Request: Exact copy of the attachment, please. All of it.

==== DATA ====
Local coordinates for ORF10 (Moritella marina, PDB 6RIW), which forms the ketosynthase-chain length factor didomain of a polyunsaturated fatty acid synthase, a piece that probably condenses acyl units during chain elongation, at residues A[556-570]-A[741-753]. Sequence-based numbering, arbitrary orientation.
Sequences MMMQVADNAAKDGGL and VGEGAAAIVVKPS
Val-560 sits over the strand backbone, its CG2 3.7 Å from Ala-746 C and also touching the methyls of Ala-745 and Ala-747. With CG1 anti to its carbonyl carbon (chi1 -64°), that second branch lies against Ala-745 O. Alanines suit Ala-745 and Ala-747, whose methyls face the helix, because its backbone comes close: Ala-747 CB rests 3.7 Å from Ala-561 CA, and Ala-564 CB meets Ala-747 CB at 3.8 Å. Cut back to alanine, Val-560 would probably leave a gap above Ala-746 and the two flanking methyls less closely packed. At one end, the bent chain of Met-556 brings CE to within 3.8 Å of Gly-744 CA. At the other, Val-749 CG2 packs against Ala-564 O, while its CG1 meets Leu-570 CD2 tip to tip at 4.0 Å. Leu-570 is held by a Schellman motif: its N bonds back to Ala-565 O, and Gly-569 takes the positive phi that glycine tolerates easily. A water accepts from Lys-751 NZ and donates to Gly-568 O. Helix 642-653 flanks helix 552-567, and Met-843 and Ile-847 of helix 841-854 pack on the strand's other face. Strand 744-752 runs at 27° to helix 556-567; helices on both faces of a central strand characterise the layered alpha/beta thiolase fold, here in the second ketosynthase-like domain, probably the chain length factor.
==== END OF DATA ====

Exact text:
Local coordinates for ORF10 (Moritella marina, PDB 6RIW), which forms the ketosynthase-chain length factor didomain of a polyunsaturated fatty acid synthase, a piece that probably condenses acyl units during chain elongation, at residues A[556-570]-A[741-753]. Sequence-based numbering, arbitrary orientation.
Sequences MMMQVADNAAKDGGL and VGEGAAAIVVKPS
Val-560 sits over the strand backbone, its CG2 3.7 Å from Ala-746 C and also touching the methyls of Ala-745 and Ala-747. With CG1 anti to its carbonyl carbon (chi1 -64°), that second branch lies against Ala-745 O. Alanines suit Ala-745 and Ala-747, whose methyls face the helix, because its backbone comes close: Ala-747 CB rests 3.7 Å from Ala-561 CA, and Ala-564 CB meets Ala-747 CB at 3.8 Å. Cut back to alanine, Val-560 would probably leave a gap above Ala-746 and the two flanking methyls less closely packed. At one end, the bent chain of Met-556 brings CE to within 3.8 Å of Gly-744 CA. At the other, Val-749 CG2 packs against Ala-564 O, while its CG1 meets Leu-570 CD2 tip to tip at 4.0 Å. Leu-570 is held by a Schellman motif: its N bonds back to Ala-565 O, and Gly-569 takes the positive phi that glycine tolerates easily. A water accepts from Lys-751 NZ and donates to Gly-568 O. Helix 642-653 flanks helix 552-567, and Met-843 and Ile-847 of helix 841-854 pack on the strand's other face. Strand 744-752 runs at 27° to helix 556-567; helices on both faces of a central strand characterise the layered alpha/beta thiolase fold, here in the second ketosynthase-like domain, probably the chain length factor.